When you get your big chance and land an interview at an ad agency (or an in-house agency for that matter), you want to make the best impression you can. But how does that “best impression” extend to your wardrobe? What, exactly, should you wear? Read on…
Today’s question comes from Hugh W. who asks, “I’m psyched that I’ve got some agency interviews lined up, but—not to sound weird about this—I don’t know what to wear. I don’t want to look to eager, but I don’t want to look like a slacker, either.”
What you wear to an interview is actually a very important issue. It’s a big part of your first impression, and it also says a lot about what you think of the company you’re interviewing with and what you think of yourself.
But since most ad agencies, and many internal agencies, are casual to the extreme (have you ever seen a man wear a giant velour onesie to work? I have), it can be challenging to gauge the appropriate kind of attire for an interview. You want to impress them, but you also don’t want to look like uncreative, boring, or uptight.
Let’s start with what not to wear. Resist the urge to wear jeans. Sure, you’ll probably wear jeans most of the days that you work there, but that day hasn’t come yet. Right now, you’re auditioning for the right to wear jeans. And the same goes for t-shirts, sweatpants, flip flops, or anything else super-casual. You’re not getting beer with a buddy, you’re trying to land a job.
That said, though, you don’t necessarily have to wear your suit. Men can get away with suits as long as they’re a bit more interesting/creative/funky than your average black suit/white shirt/red tie combination. And, I suppose, women could wear a skirt or pant suit as long as they’re interesting, but as most women know, it’s really hard to make those look funky or cool.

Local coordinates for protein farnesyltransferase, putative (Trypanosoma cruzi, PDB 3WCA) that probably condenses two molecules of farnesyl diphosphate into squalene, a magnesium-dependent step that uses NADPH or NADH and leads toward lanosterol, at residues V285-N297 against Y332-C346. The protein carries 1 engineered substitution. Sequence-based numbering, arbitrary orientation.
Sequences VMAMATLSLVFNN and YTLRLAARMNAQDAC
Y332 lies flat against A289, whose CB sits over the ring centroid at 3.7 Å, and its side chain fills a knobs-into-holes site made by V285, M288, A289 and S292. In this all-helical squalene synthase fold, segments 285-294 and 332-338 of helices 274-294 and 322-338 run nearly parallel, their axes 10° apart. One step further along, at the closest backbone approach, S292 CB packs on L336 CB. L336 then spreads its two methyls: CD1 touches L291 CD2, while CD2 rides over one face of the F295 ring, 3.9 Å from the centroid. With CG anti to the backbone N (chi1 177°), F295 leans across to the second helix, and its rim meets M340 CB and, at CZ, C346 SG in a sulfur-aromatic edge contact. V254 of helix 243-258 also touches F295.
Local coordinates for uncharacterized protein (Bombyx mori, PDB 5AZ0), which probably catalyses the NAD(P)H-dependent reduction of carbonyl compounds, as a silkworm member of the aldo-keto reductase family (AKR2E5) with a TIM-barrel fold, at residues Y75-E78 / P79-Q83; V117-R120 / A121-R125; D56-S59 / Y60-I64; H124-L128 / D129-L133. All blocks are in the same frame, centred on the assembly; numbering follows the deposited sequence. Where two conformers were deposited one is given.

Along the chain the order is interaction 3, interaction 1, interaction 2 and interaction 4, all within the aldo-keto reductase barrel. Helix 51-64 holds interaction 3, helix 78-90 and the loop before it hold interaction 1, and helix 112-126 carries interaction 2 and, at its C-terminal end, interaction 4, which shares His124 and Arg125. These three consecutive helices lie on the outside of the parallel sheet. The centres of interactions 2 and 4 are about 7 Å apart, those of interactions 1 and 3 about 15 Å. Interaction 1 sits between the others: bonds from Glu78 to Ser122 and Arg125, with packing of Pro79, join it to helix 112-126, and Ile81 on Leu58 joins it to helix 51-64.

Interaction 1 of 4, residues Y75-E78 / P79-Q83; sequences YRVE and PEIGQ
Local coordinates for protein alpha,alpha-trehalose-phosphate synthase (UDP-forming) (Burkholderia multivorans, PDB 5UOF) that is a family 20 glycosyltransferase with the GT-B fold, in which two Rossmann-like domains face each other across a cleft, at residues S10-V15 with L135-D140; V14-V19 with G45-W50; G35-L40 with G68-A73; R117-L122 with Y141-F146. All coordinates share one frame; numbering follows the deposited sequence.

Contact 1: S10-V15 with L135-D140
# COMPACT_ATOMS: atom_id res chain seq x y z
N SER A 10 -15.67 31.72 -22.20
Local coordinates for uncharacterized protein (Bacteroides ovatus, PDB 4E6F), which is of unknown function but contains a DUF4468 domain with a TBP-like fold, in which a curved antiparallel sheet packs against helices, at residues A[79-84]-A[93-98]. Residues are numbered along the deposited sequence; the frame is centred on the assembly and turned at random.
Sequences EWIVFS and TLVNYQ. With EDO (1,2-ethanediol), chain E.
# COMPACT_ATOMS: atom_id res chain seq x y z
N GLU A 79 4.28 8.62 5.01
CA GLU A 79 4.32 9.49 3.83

It should go without saying that you shouldn’t wear anything revealing or flirtatious, but you should also be careful about wearing anything that looks excessively expensive. (Ladies, leave your Louboutins in the closet. Gentlemen, leave your Rolex on the dresser.) You don’t need them to form impressions about how much money you’ve made, want to make, or expect to make based on the way you’re dressed or accessorized.
And now what to wear: There aren’t any hard and fast rules, but that’s a creative industry for you. You need to look dressed-up and like you put in some effort, but it should also look like you’re creative. Think of what you’d wear if you were meeting your significant other’s parents for the first time and he’s a world-renowned artist and she’s a world-renowned novelist. You’d dress to impress, but you won’t dress so that they think their darling child is dating an investment banker. Or a mortician.
Dress so that you’re comfortable, but also so that you’d feel at home at the hottest, new, somewhat expensive restaurant in town. After all, that’s what you’re trying to convey to your prospective employers: You’re the hottest, new (somewhat expensive) copywriter in town.
Your turn! What do you plan to wear to your next copywriting interview? Let us know in the comments below!
Got an interview coming up? Here’s more info to help:
Copywriting Q&A: How to Set Yourself Apart from Your Competition
Copywriting Q&A: Interview Tactics to Get an Ad Agency Job
Copywriting Q&A: How to Negotiate Your Salary
Copywriting Q&A: Questions to Prepare for in a Job Interview
Copywriting Q&A: The Secret to Wowing Interviewers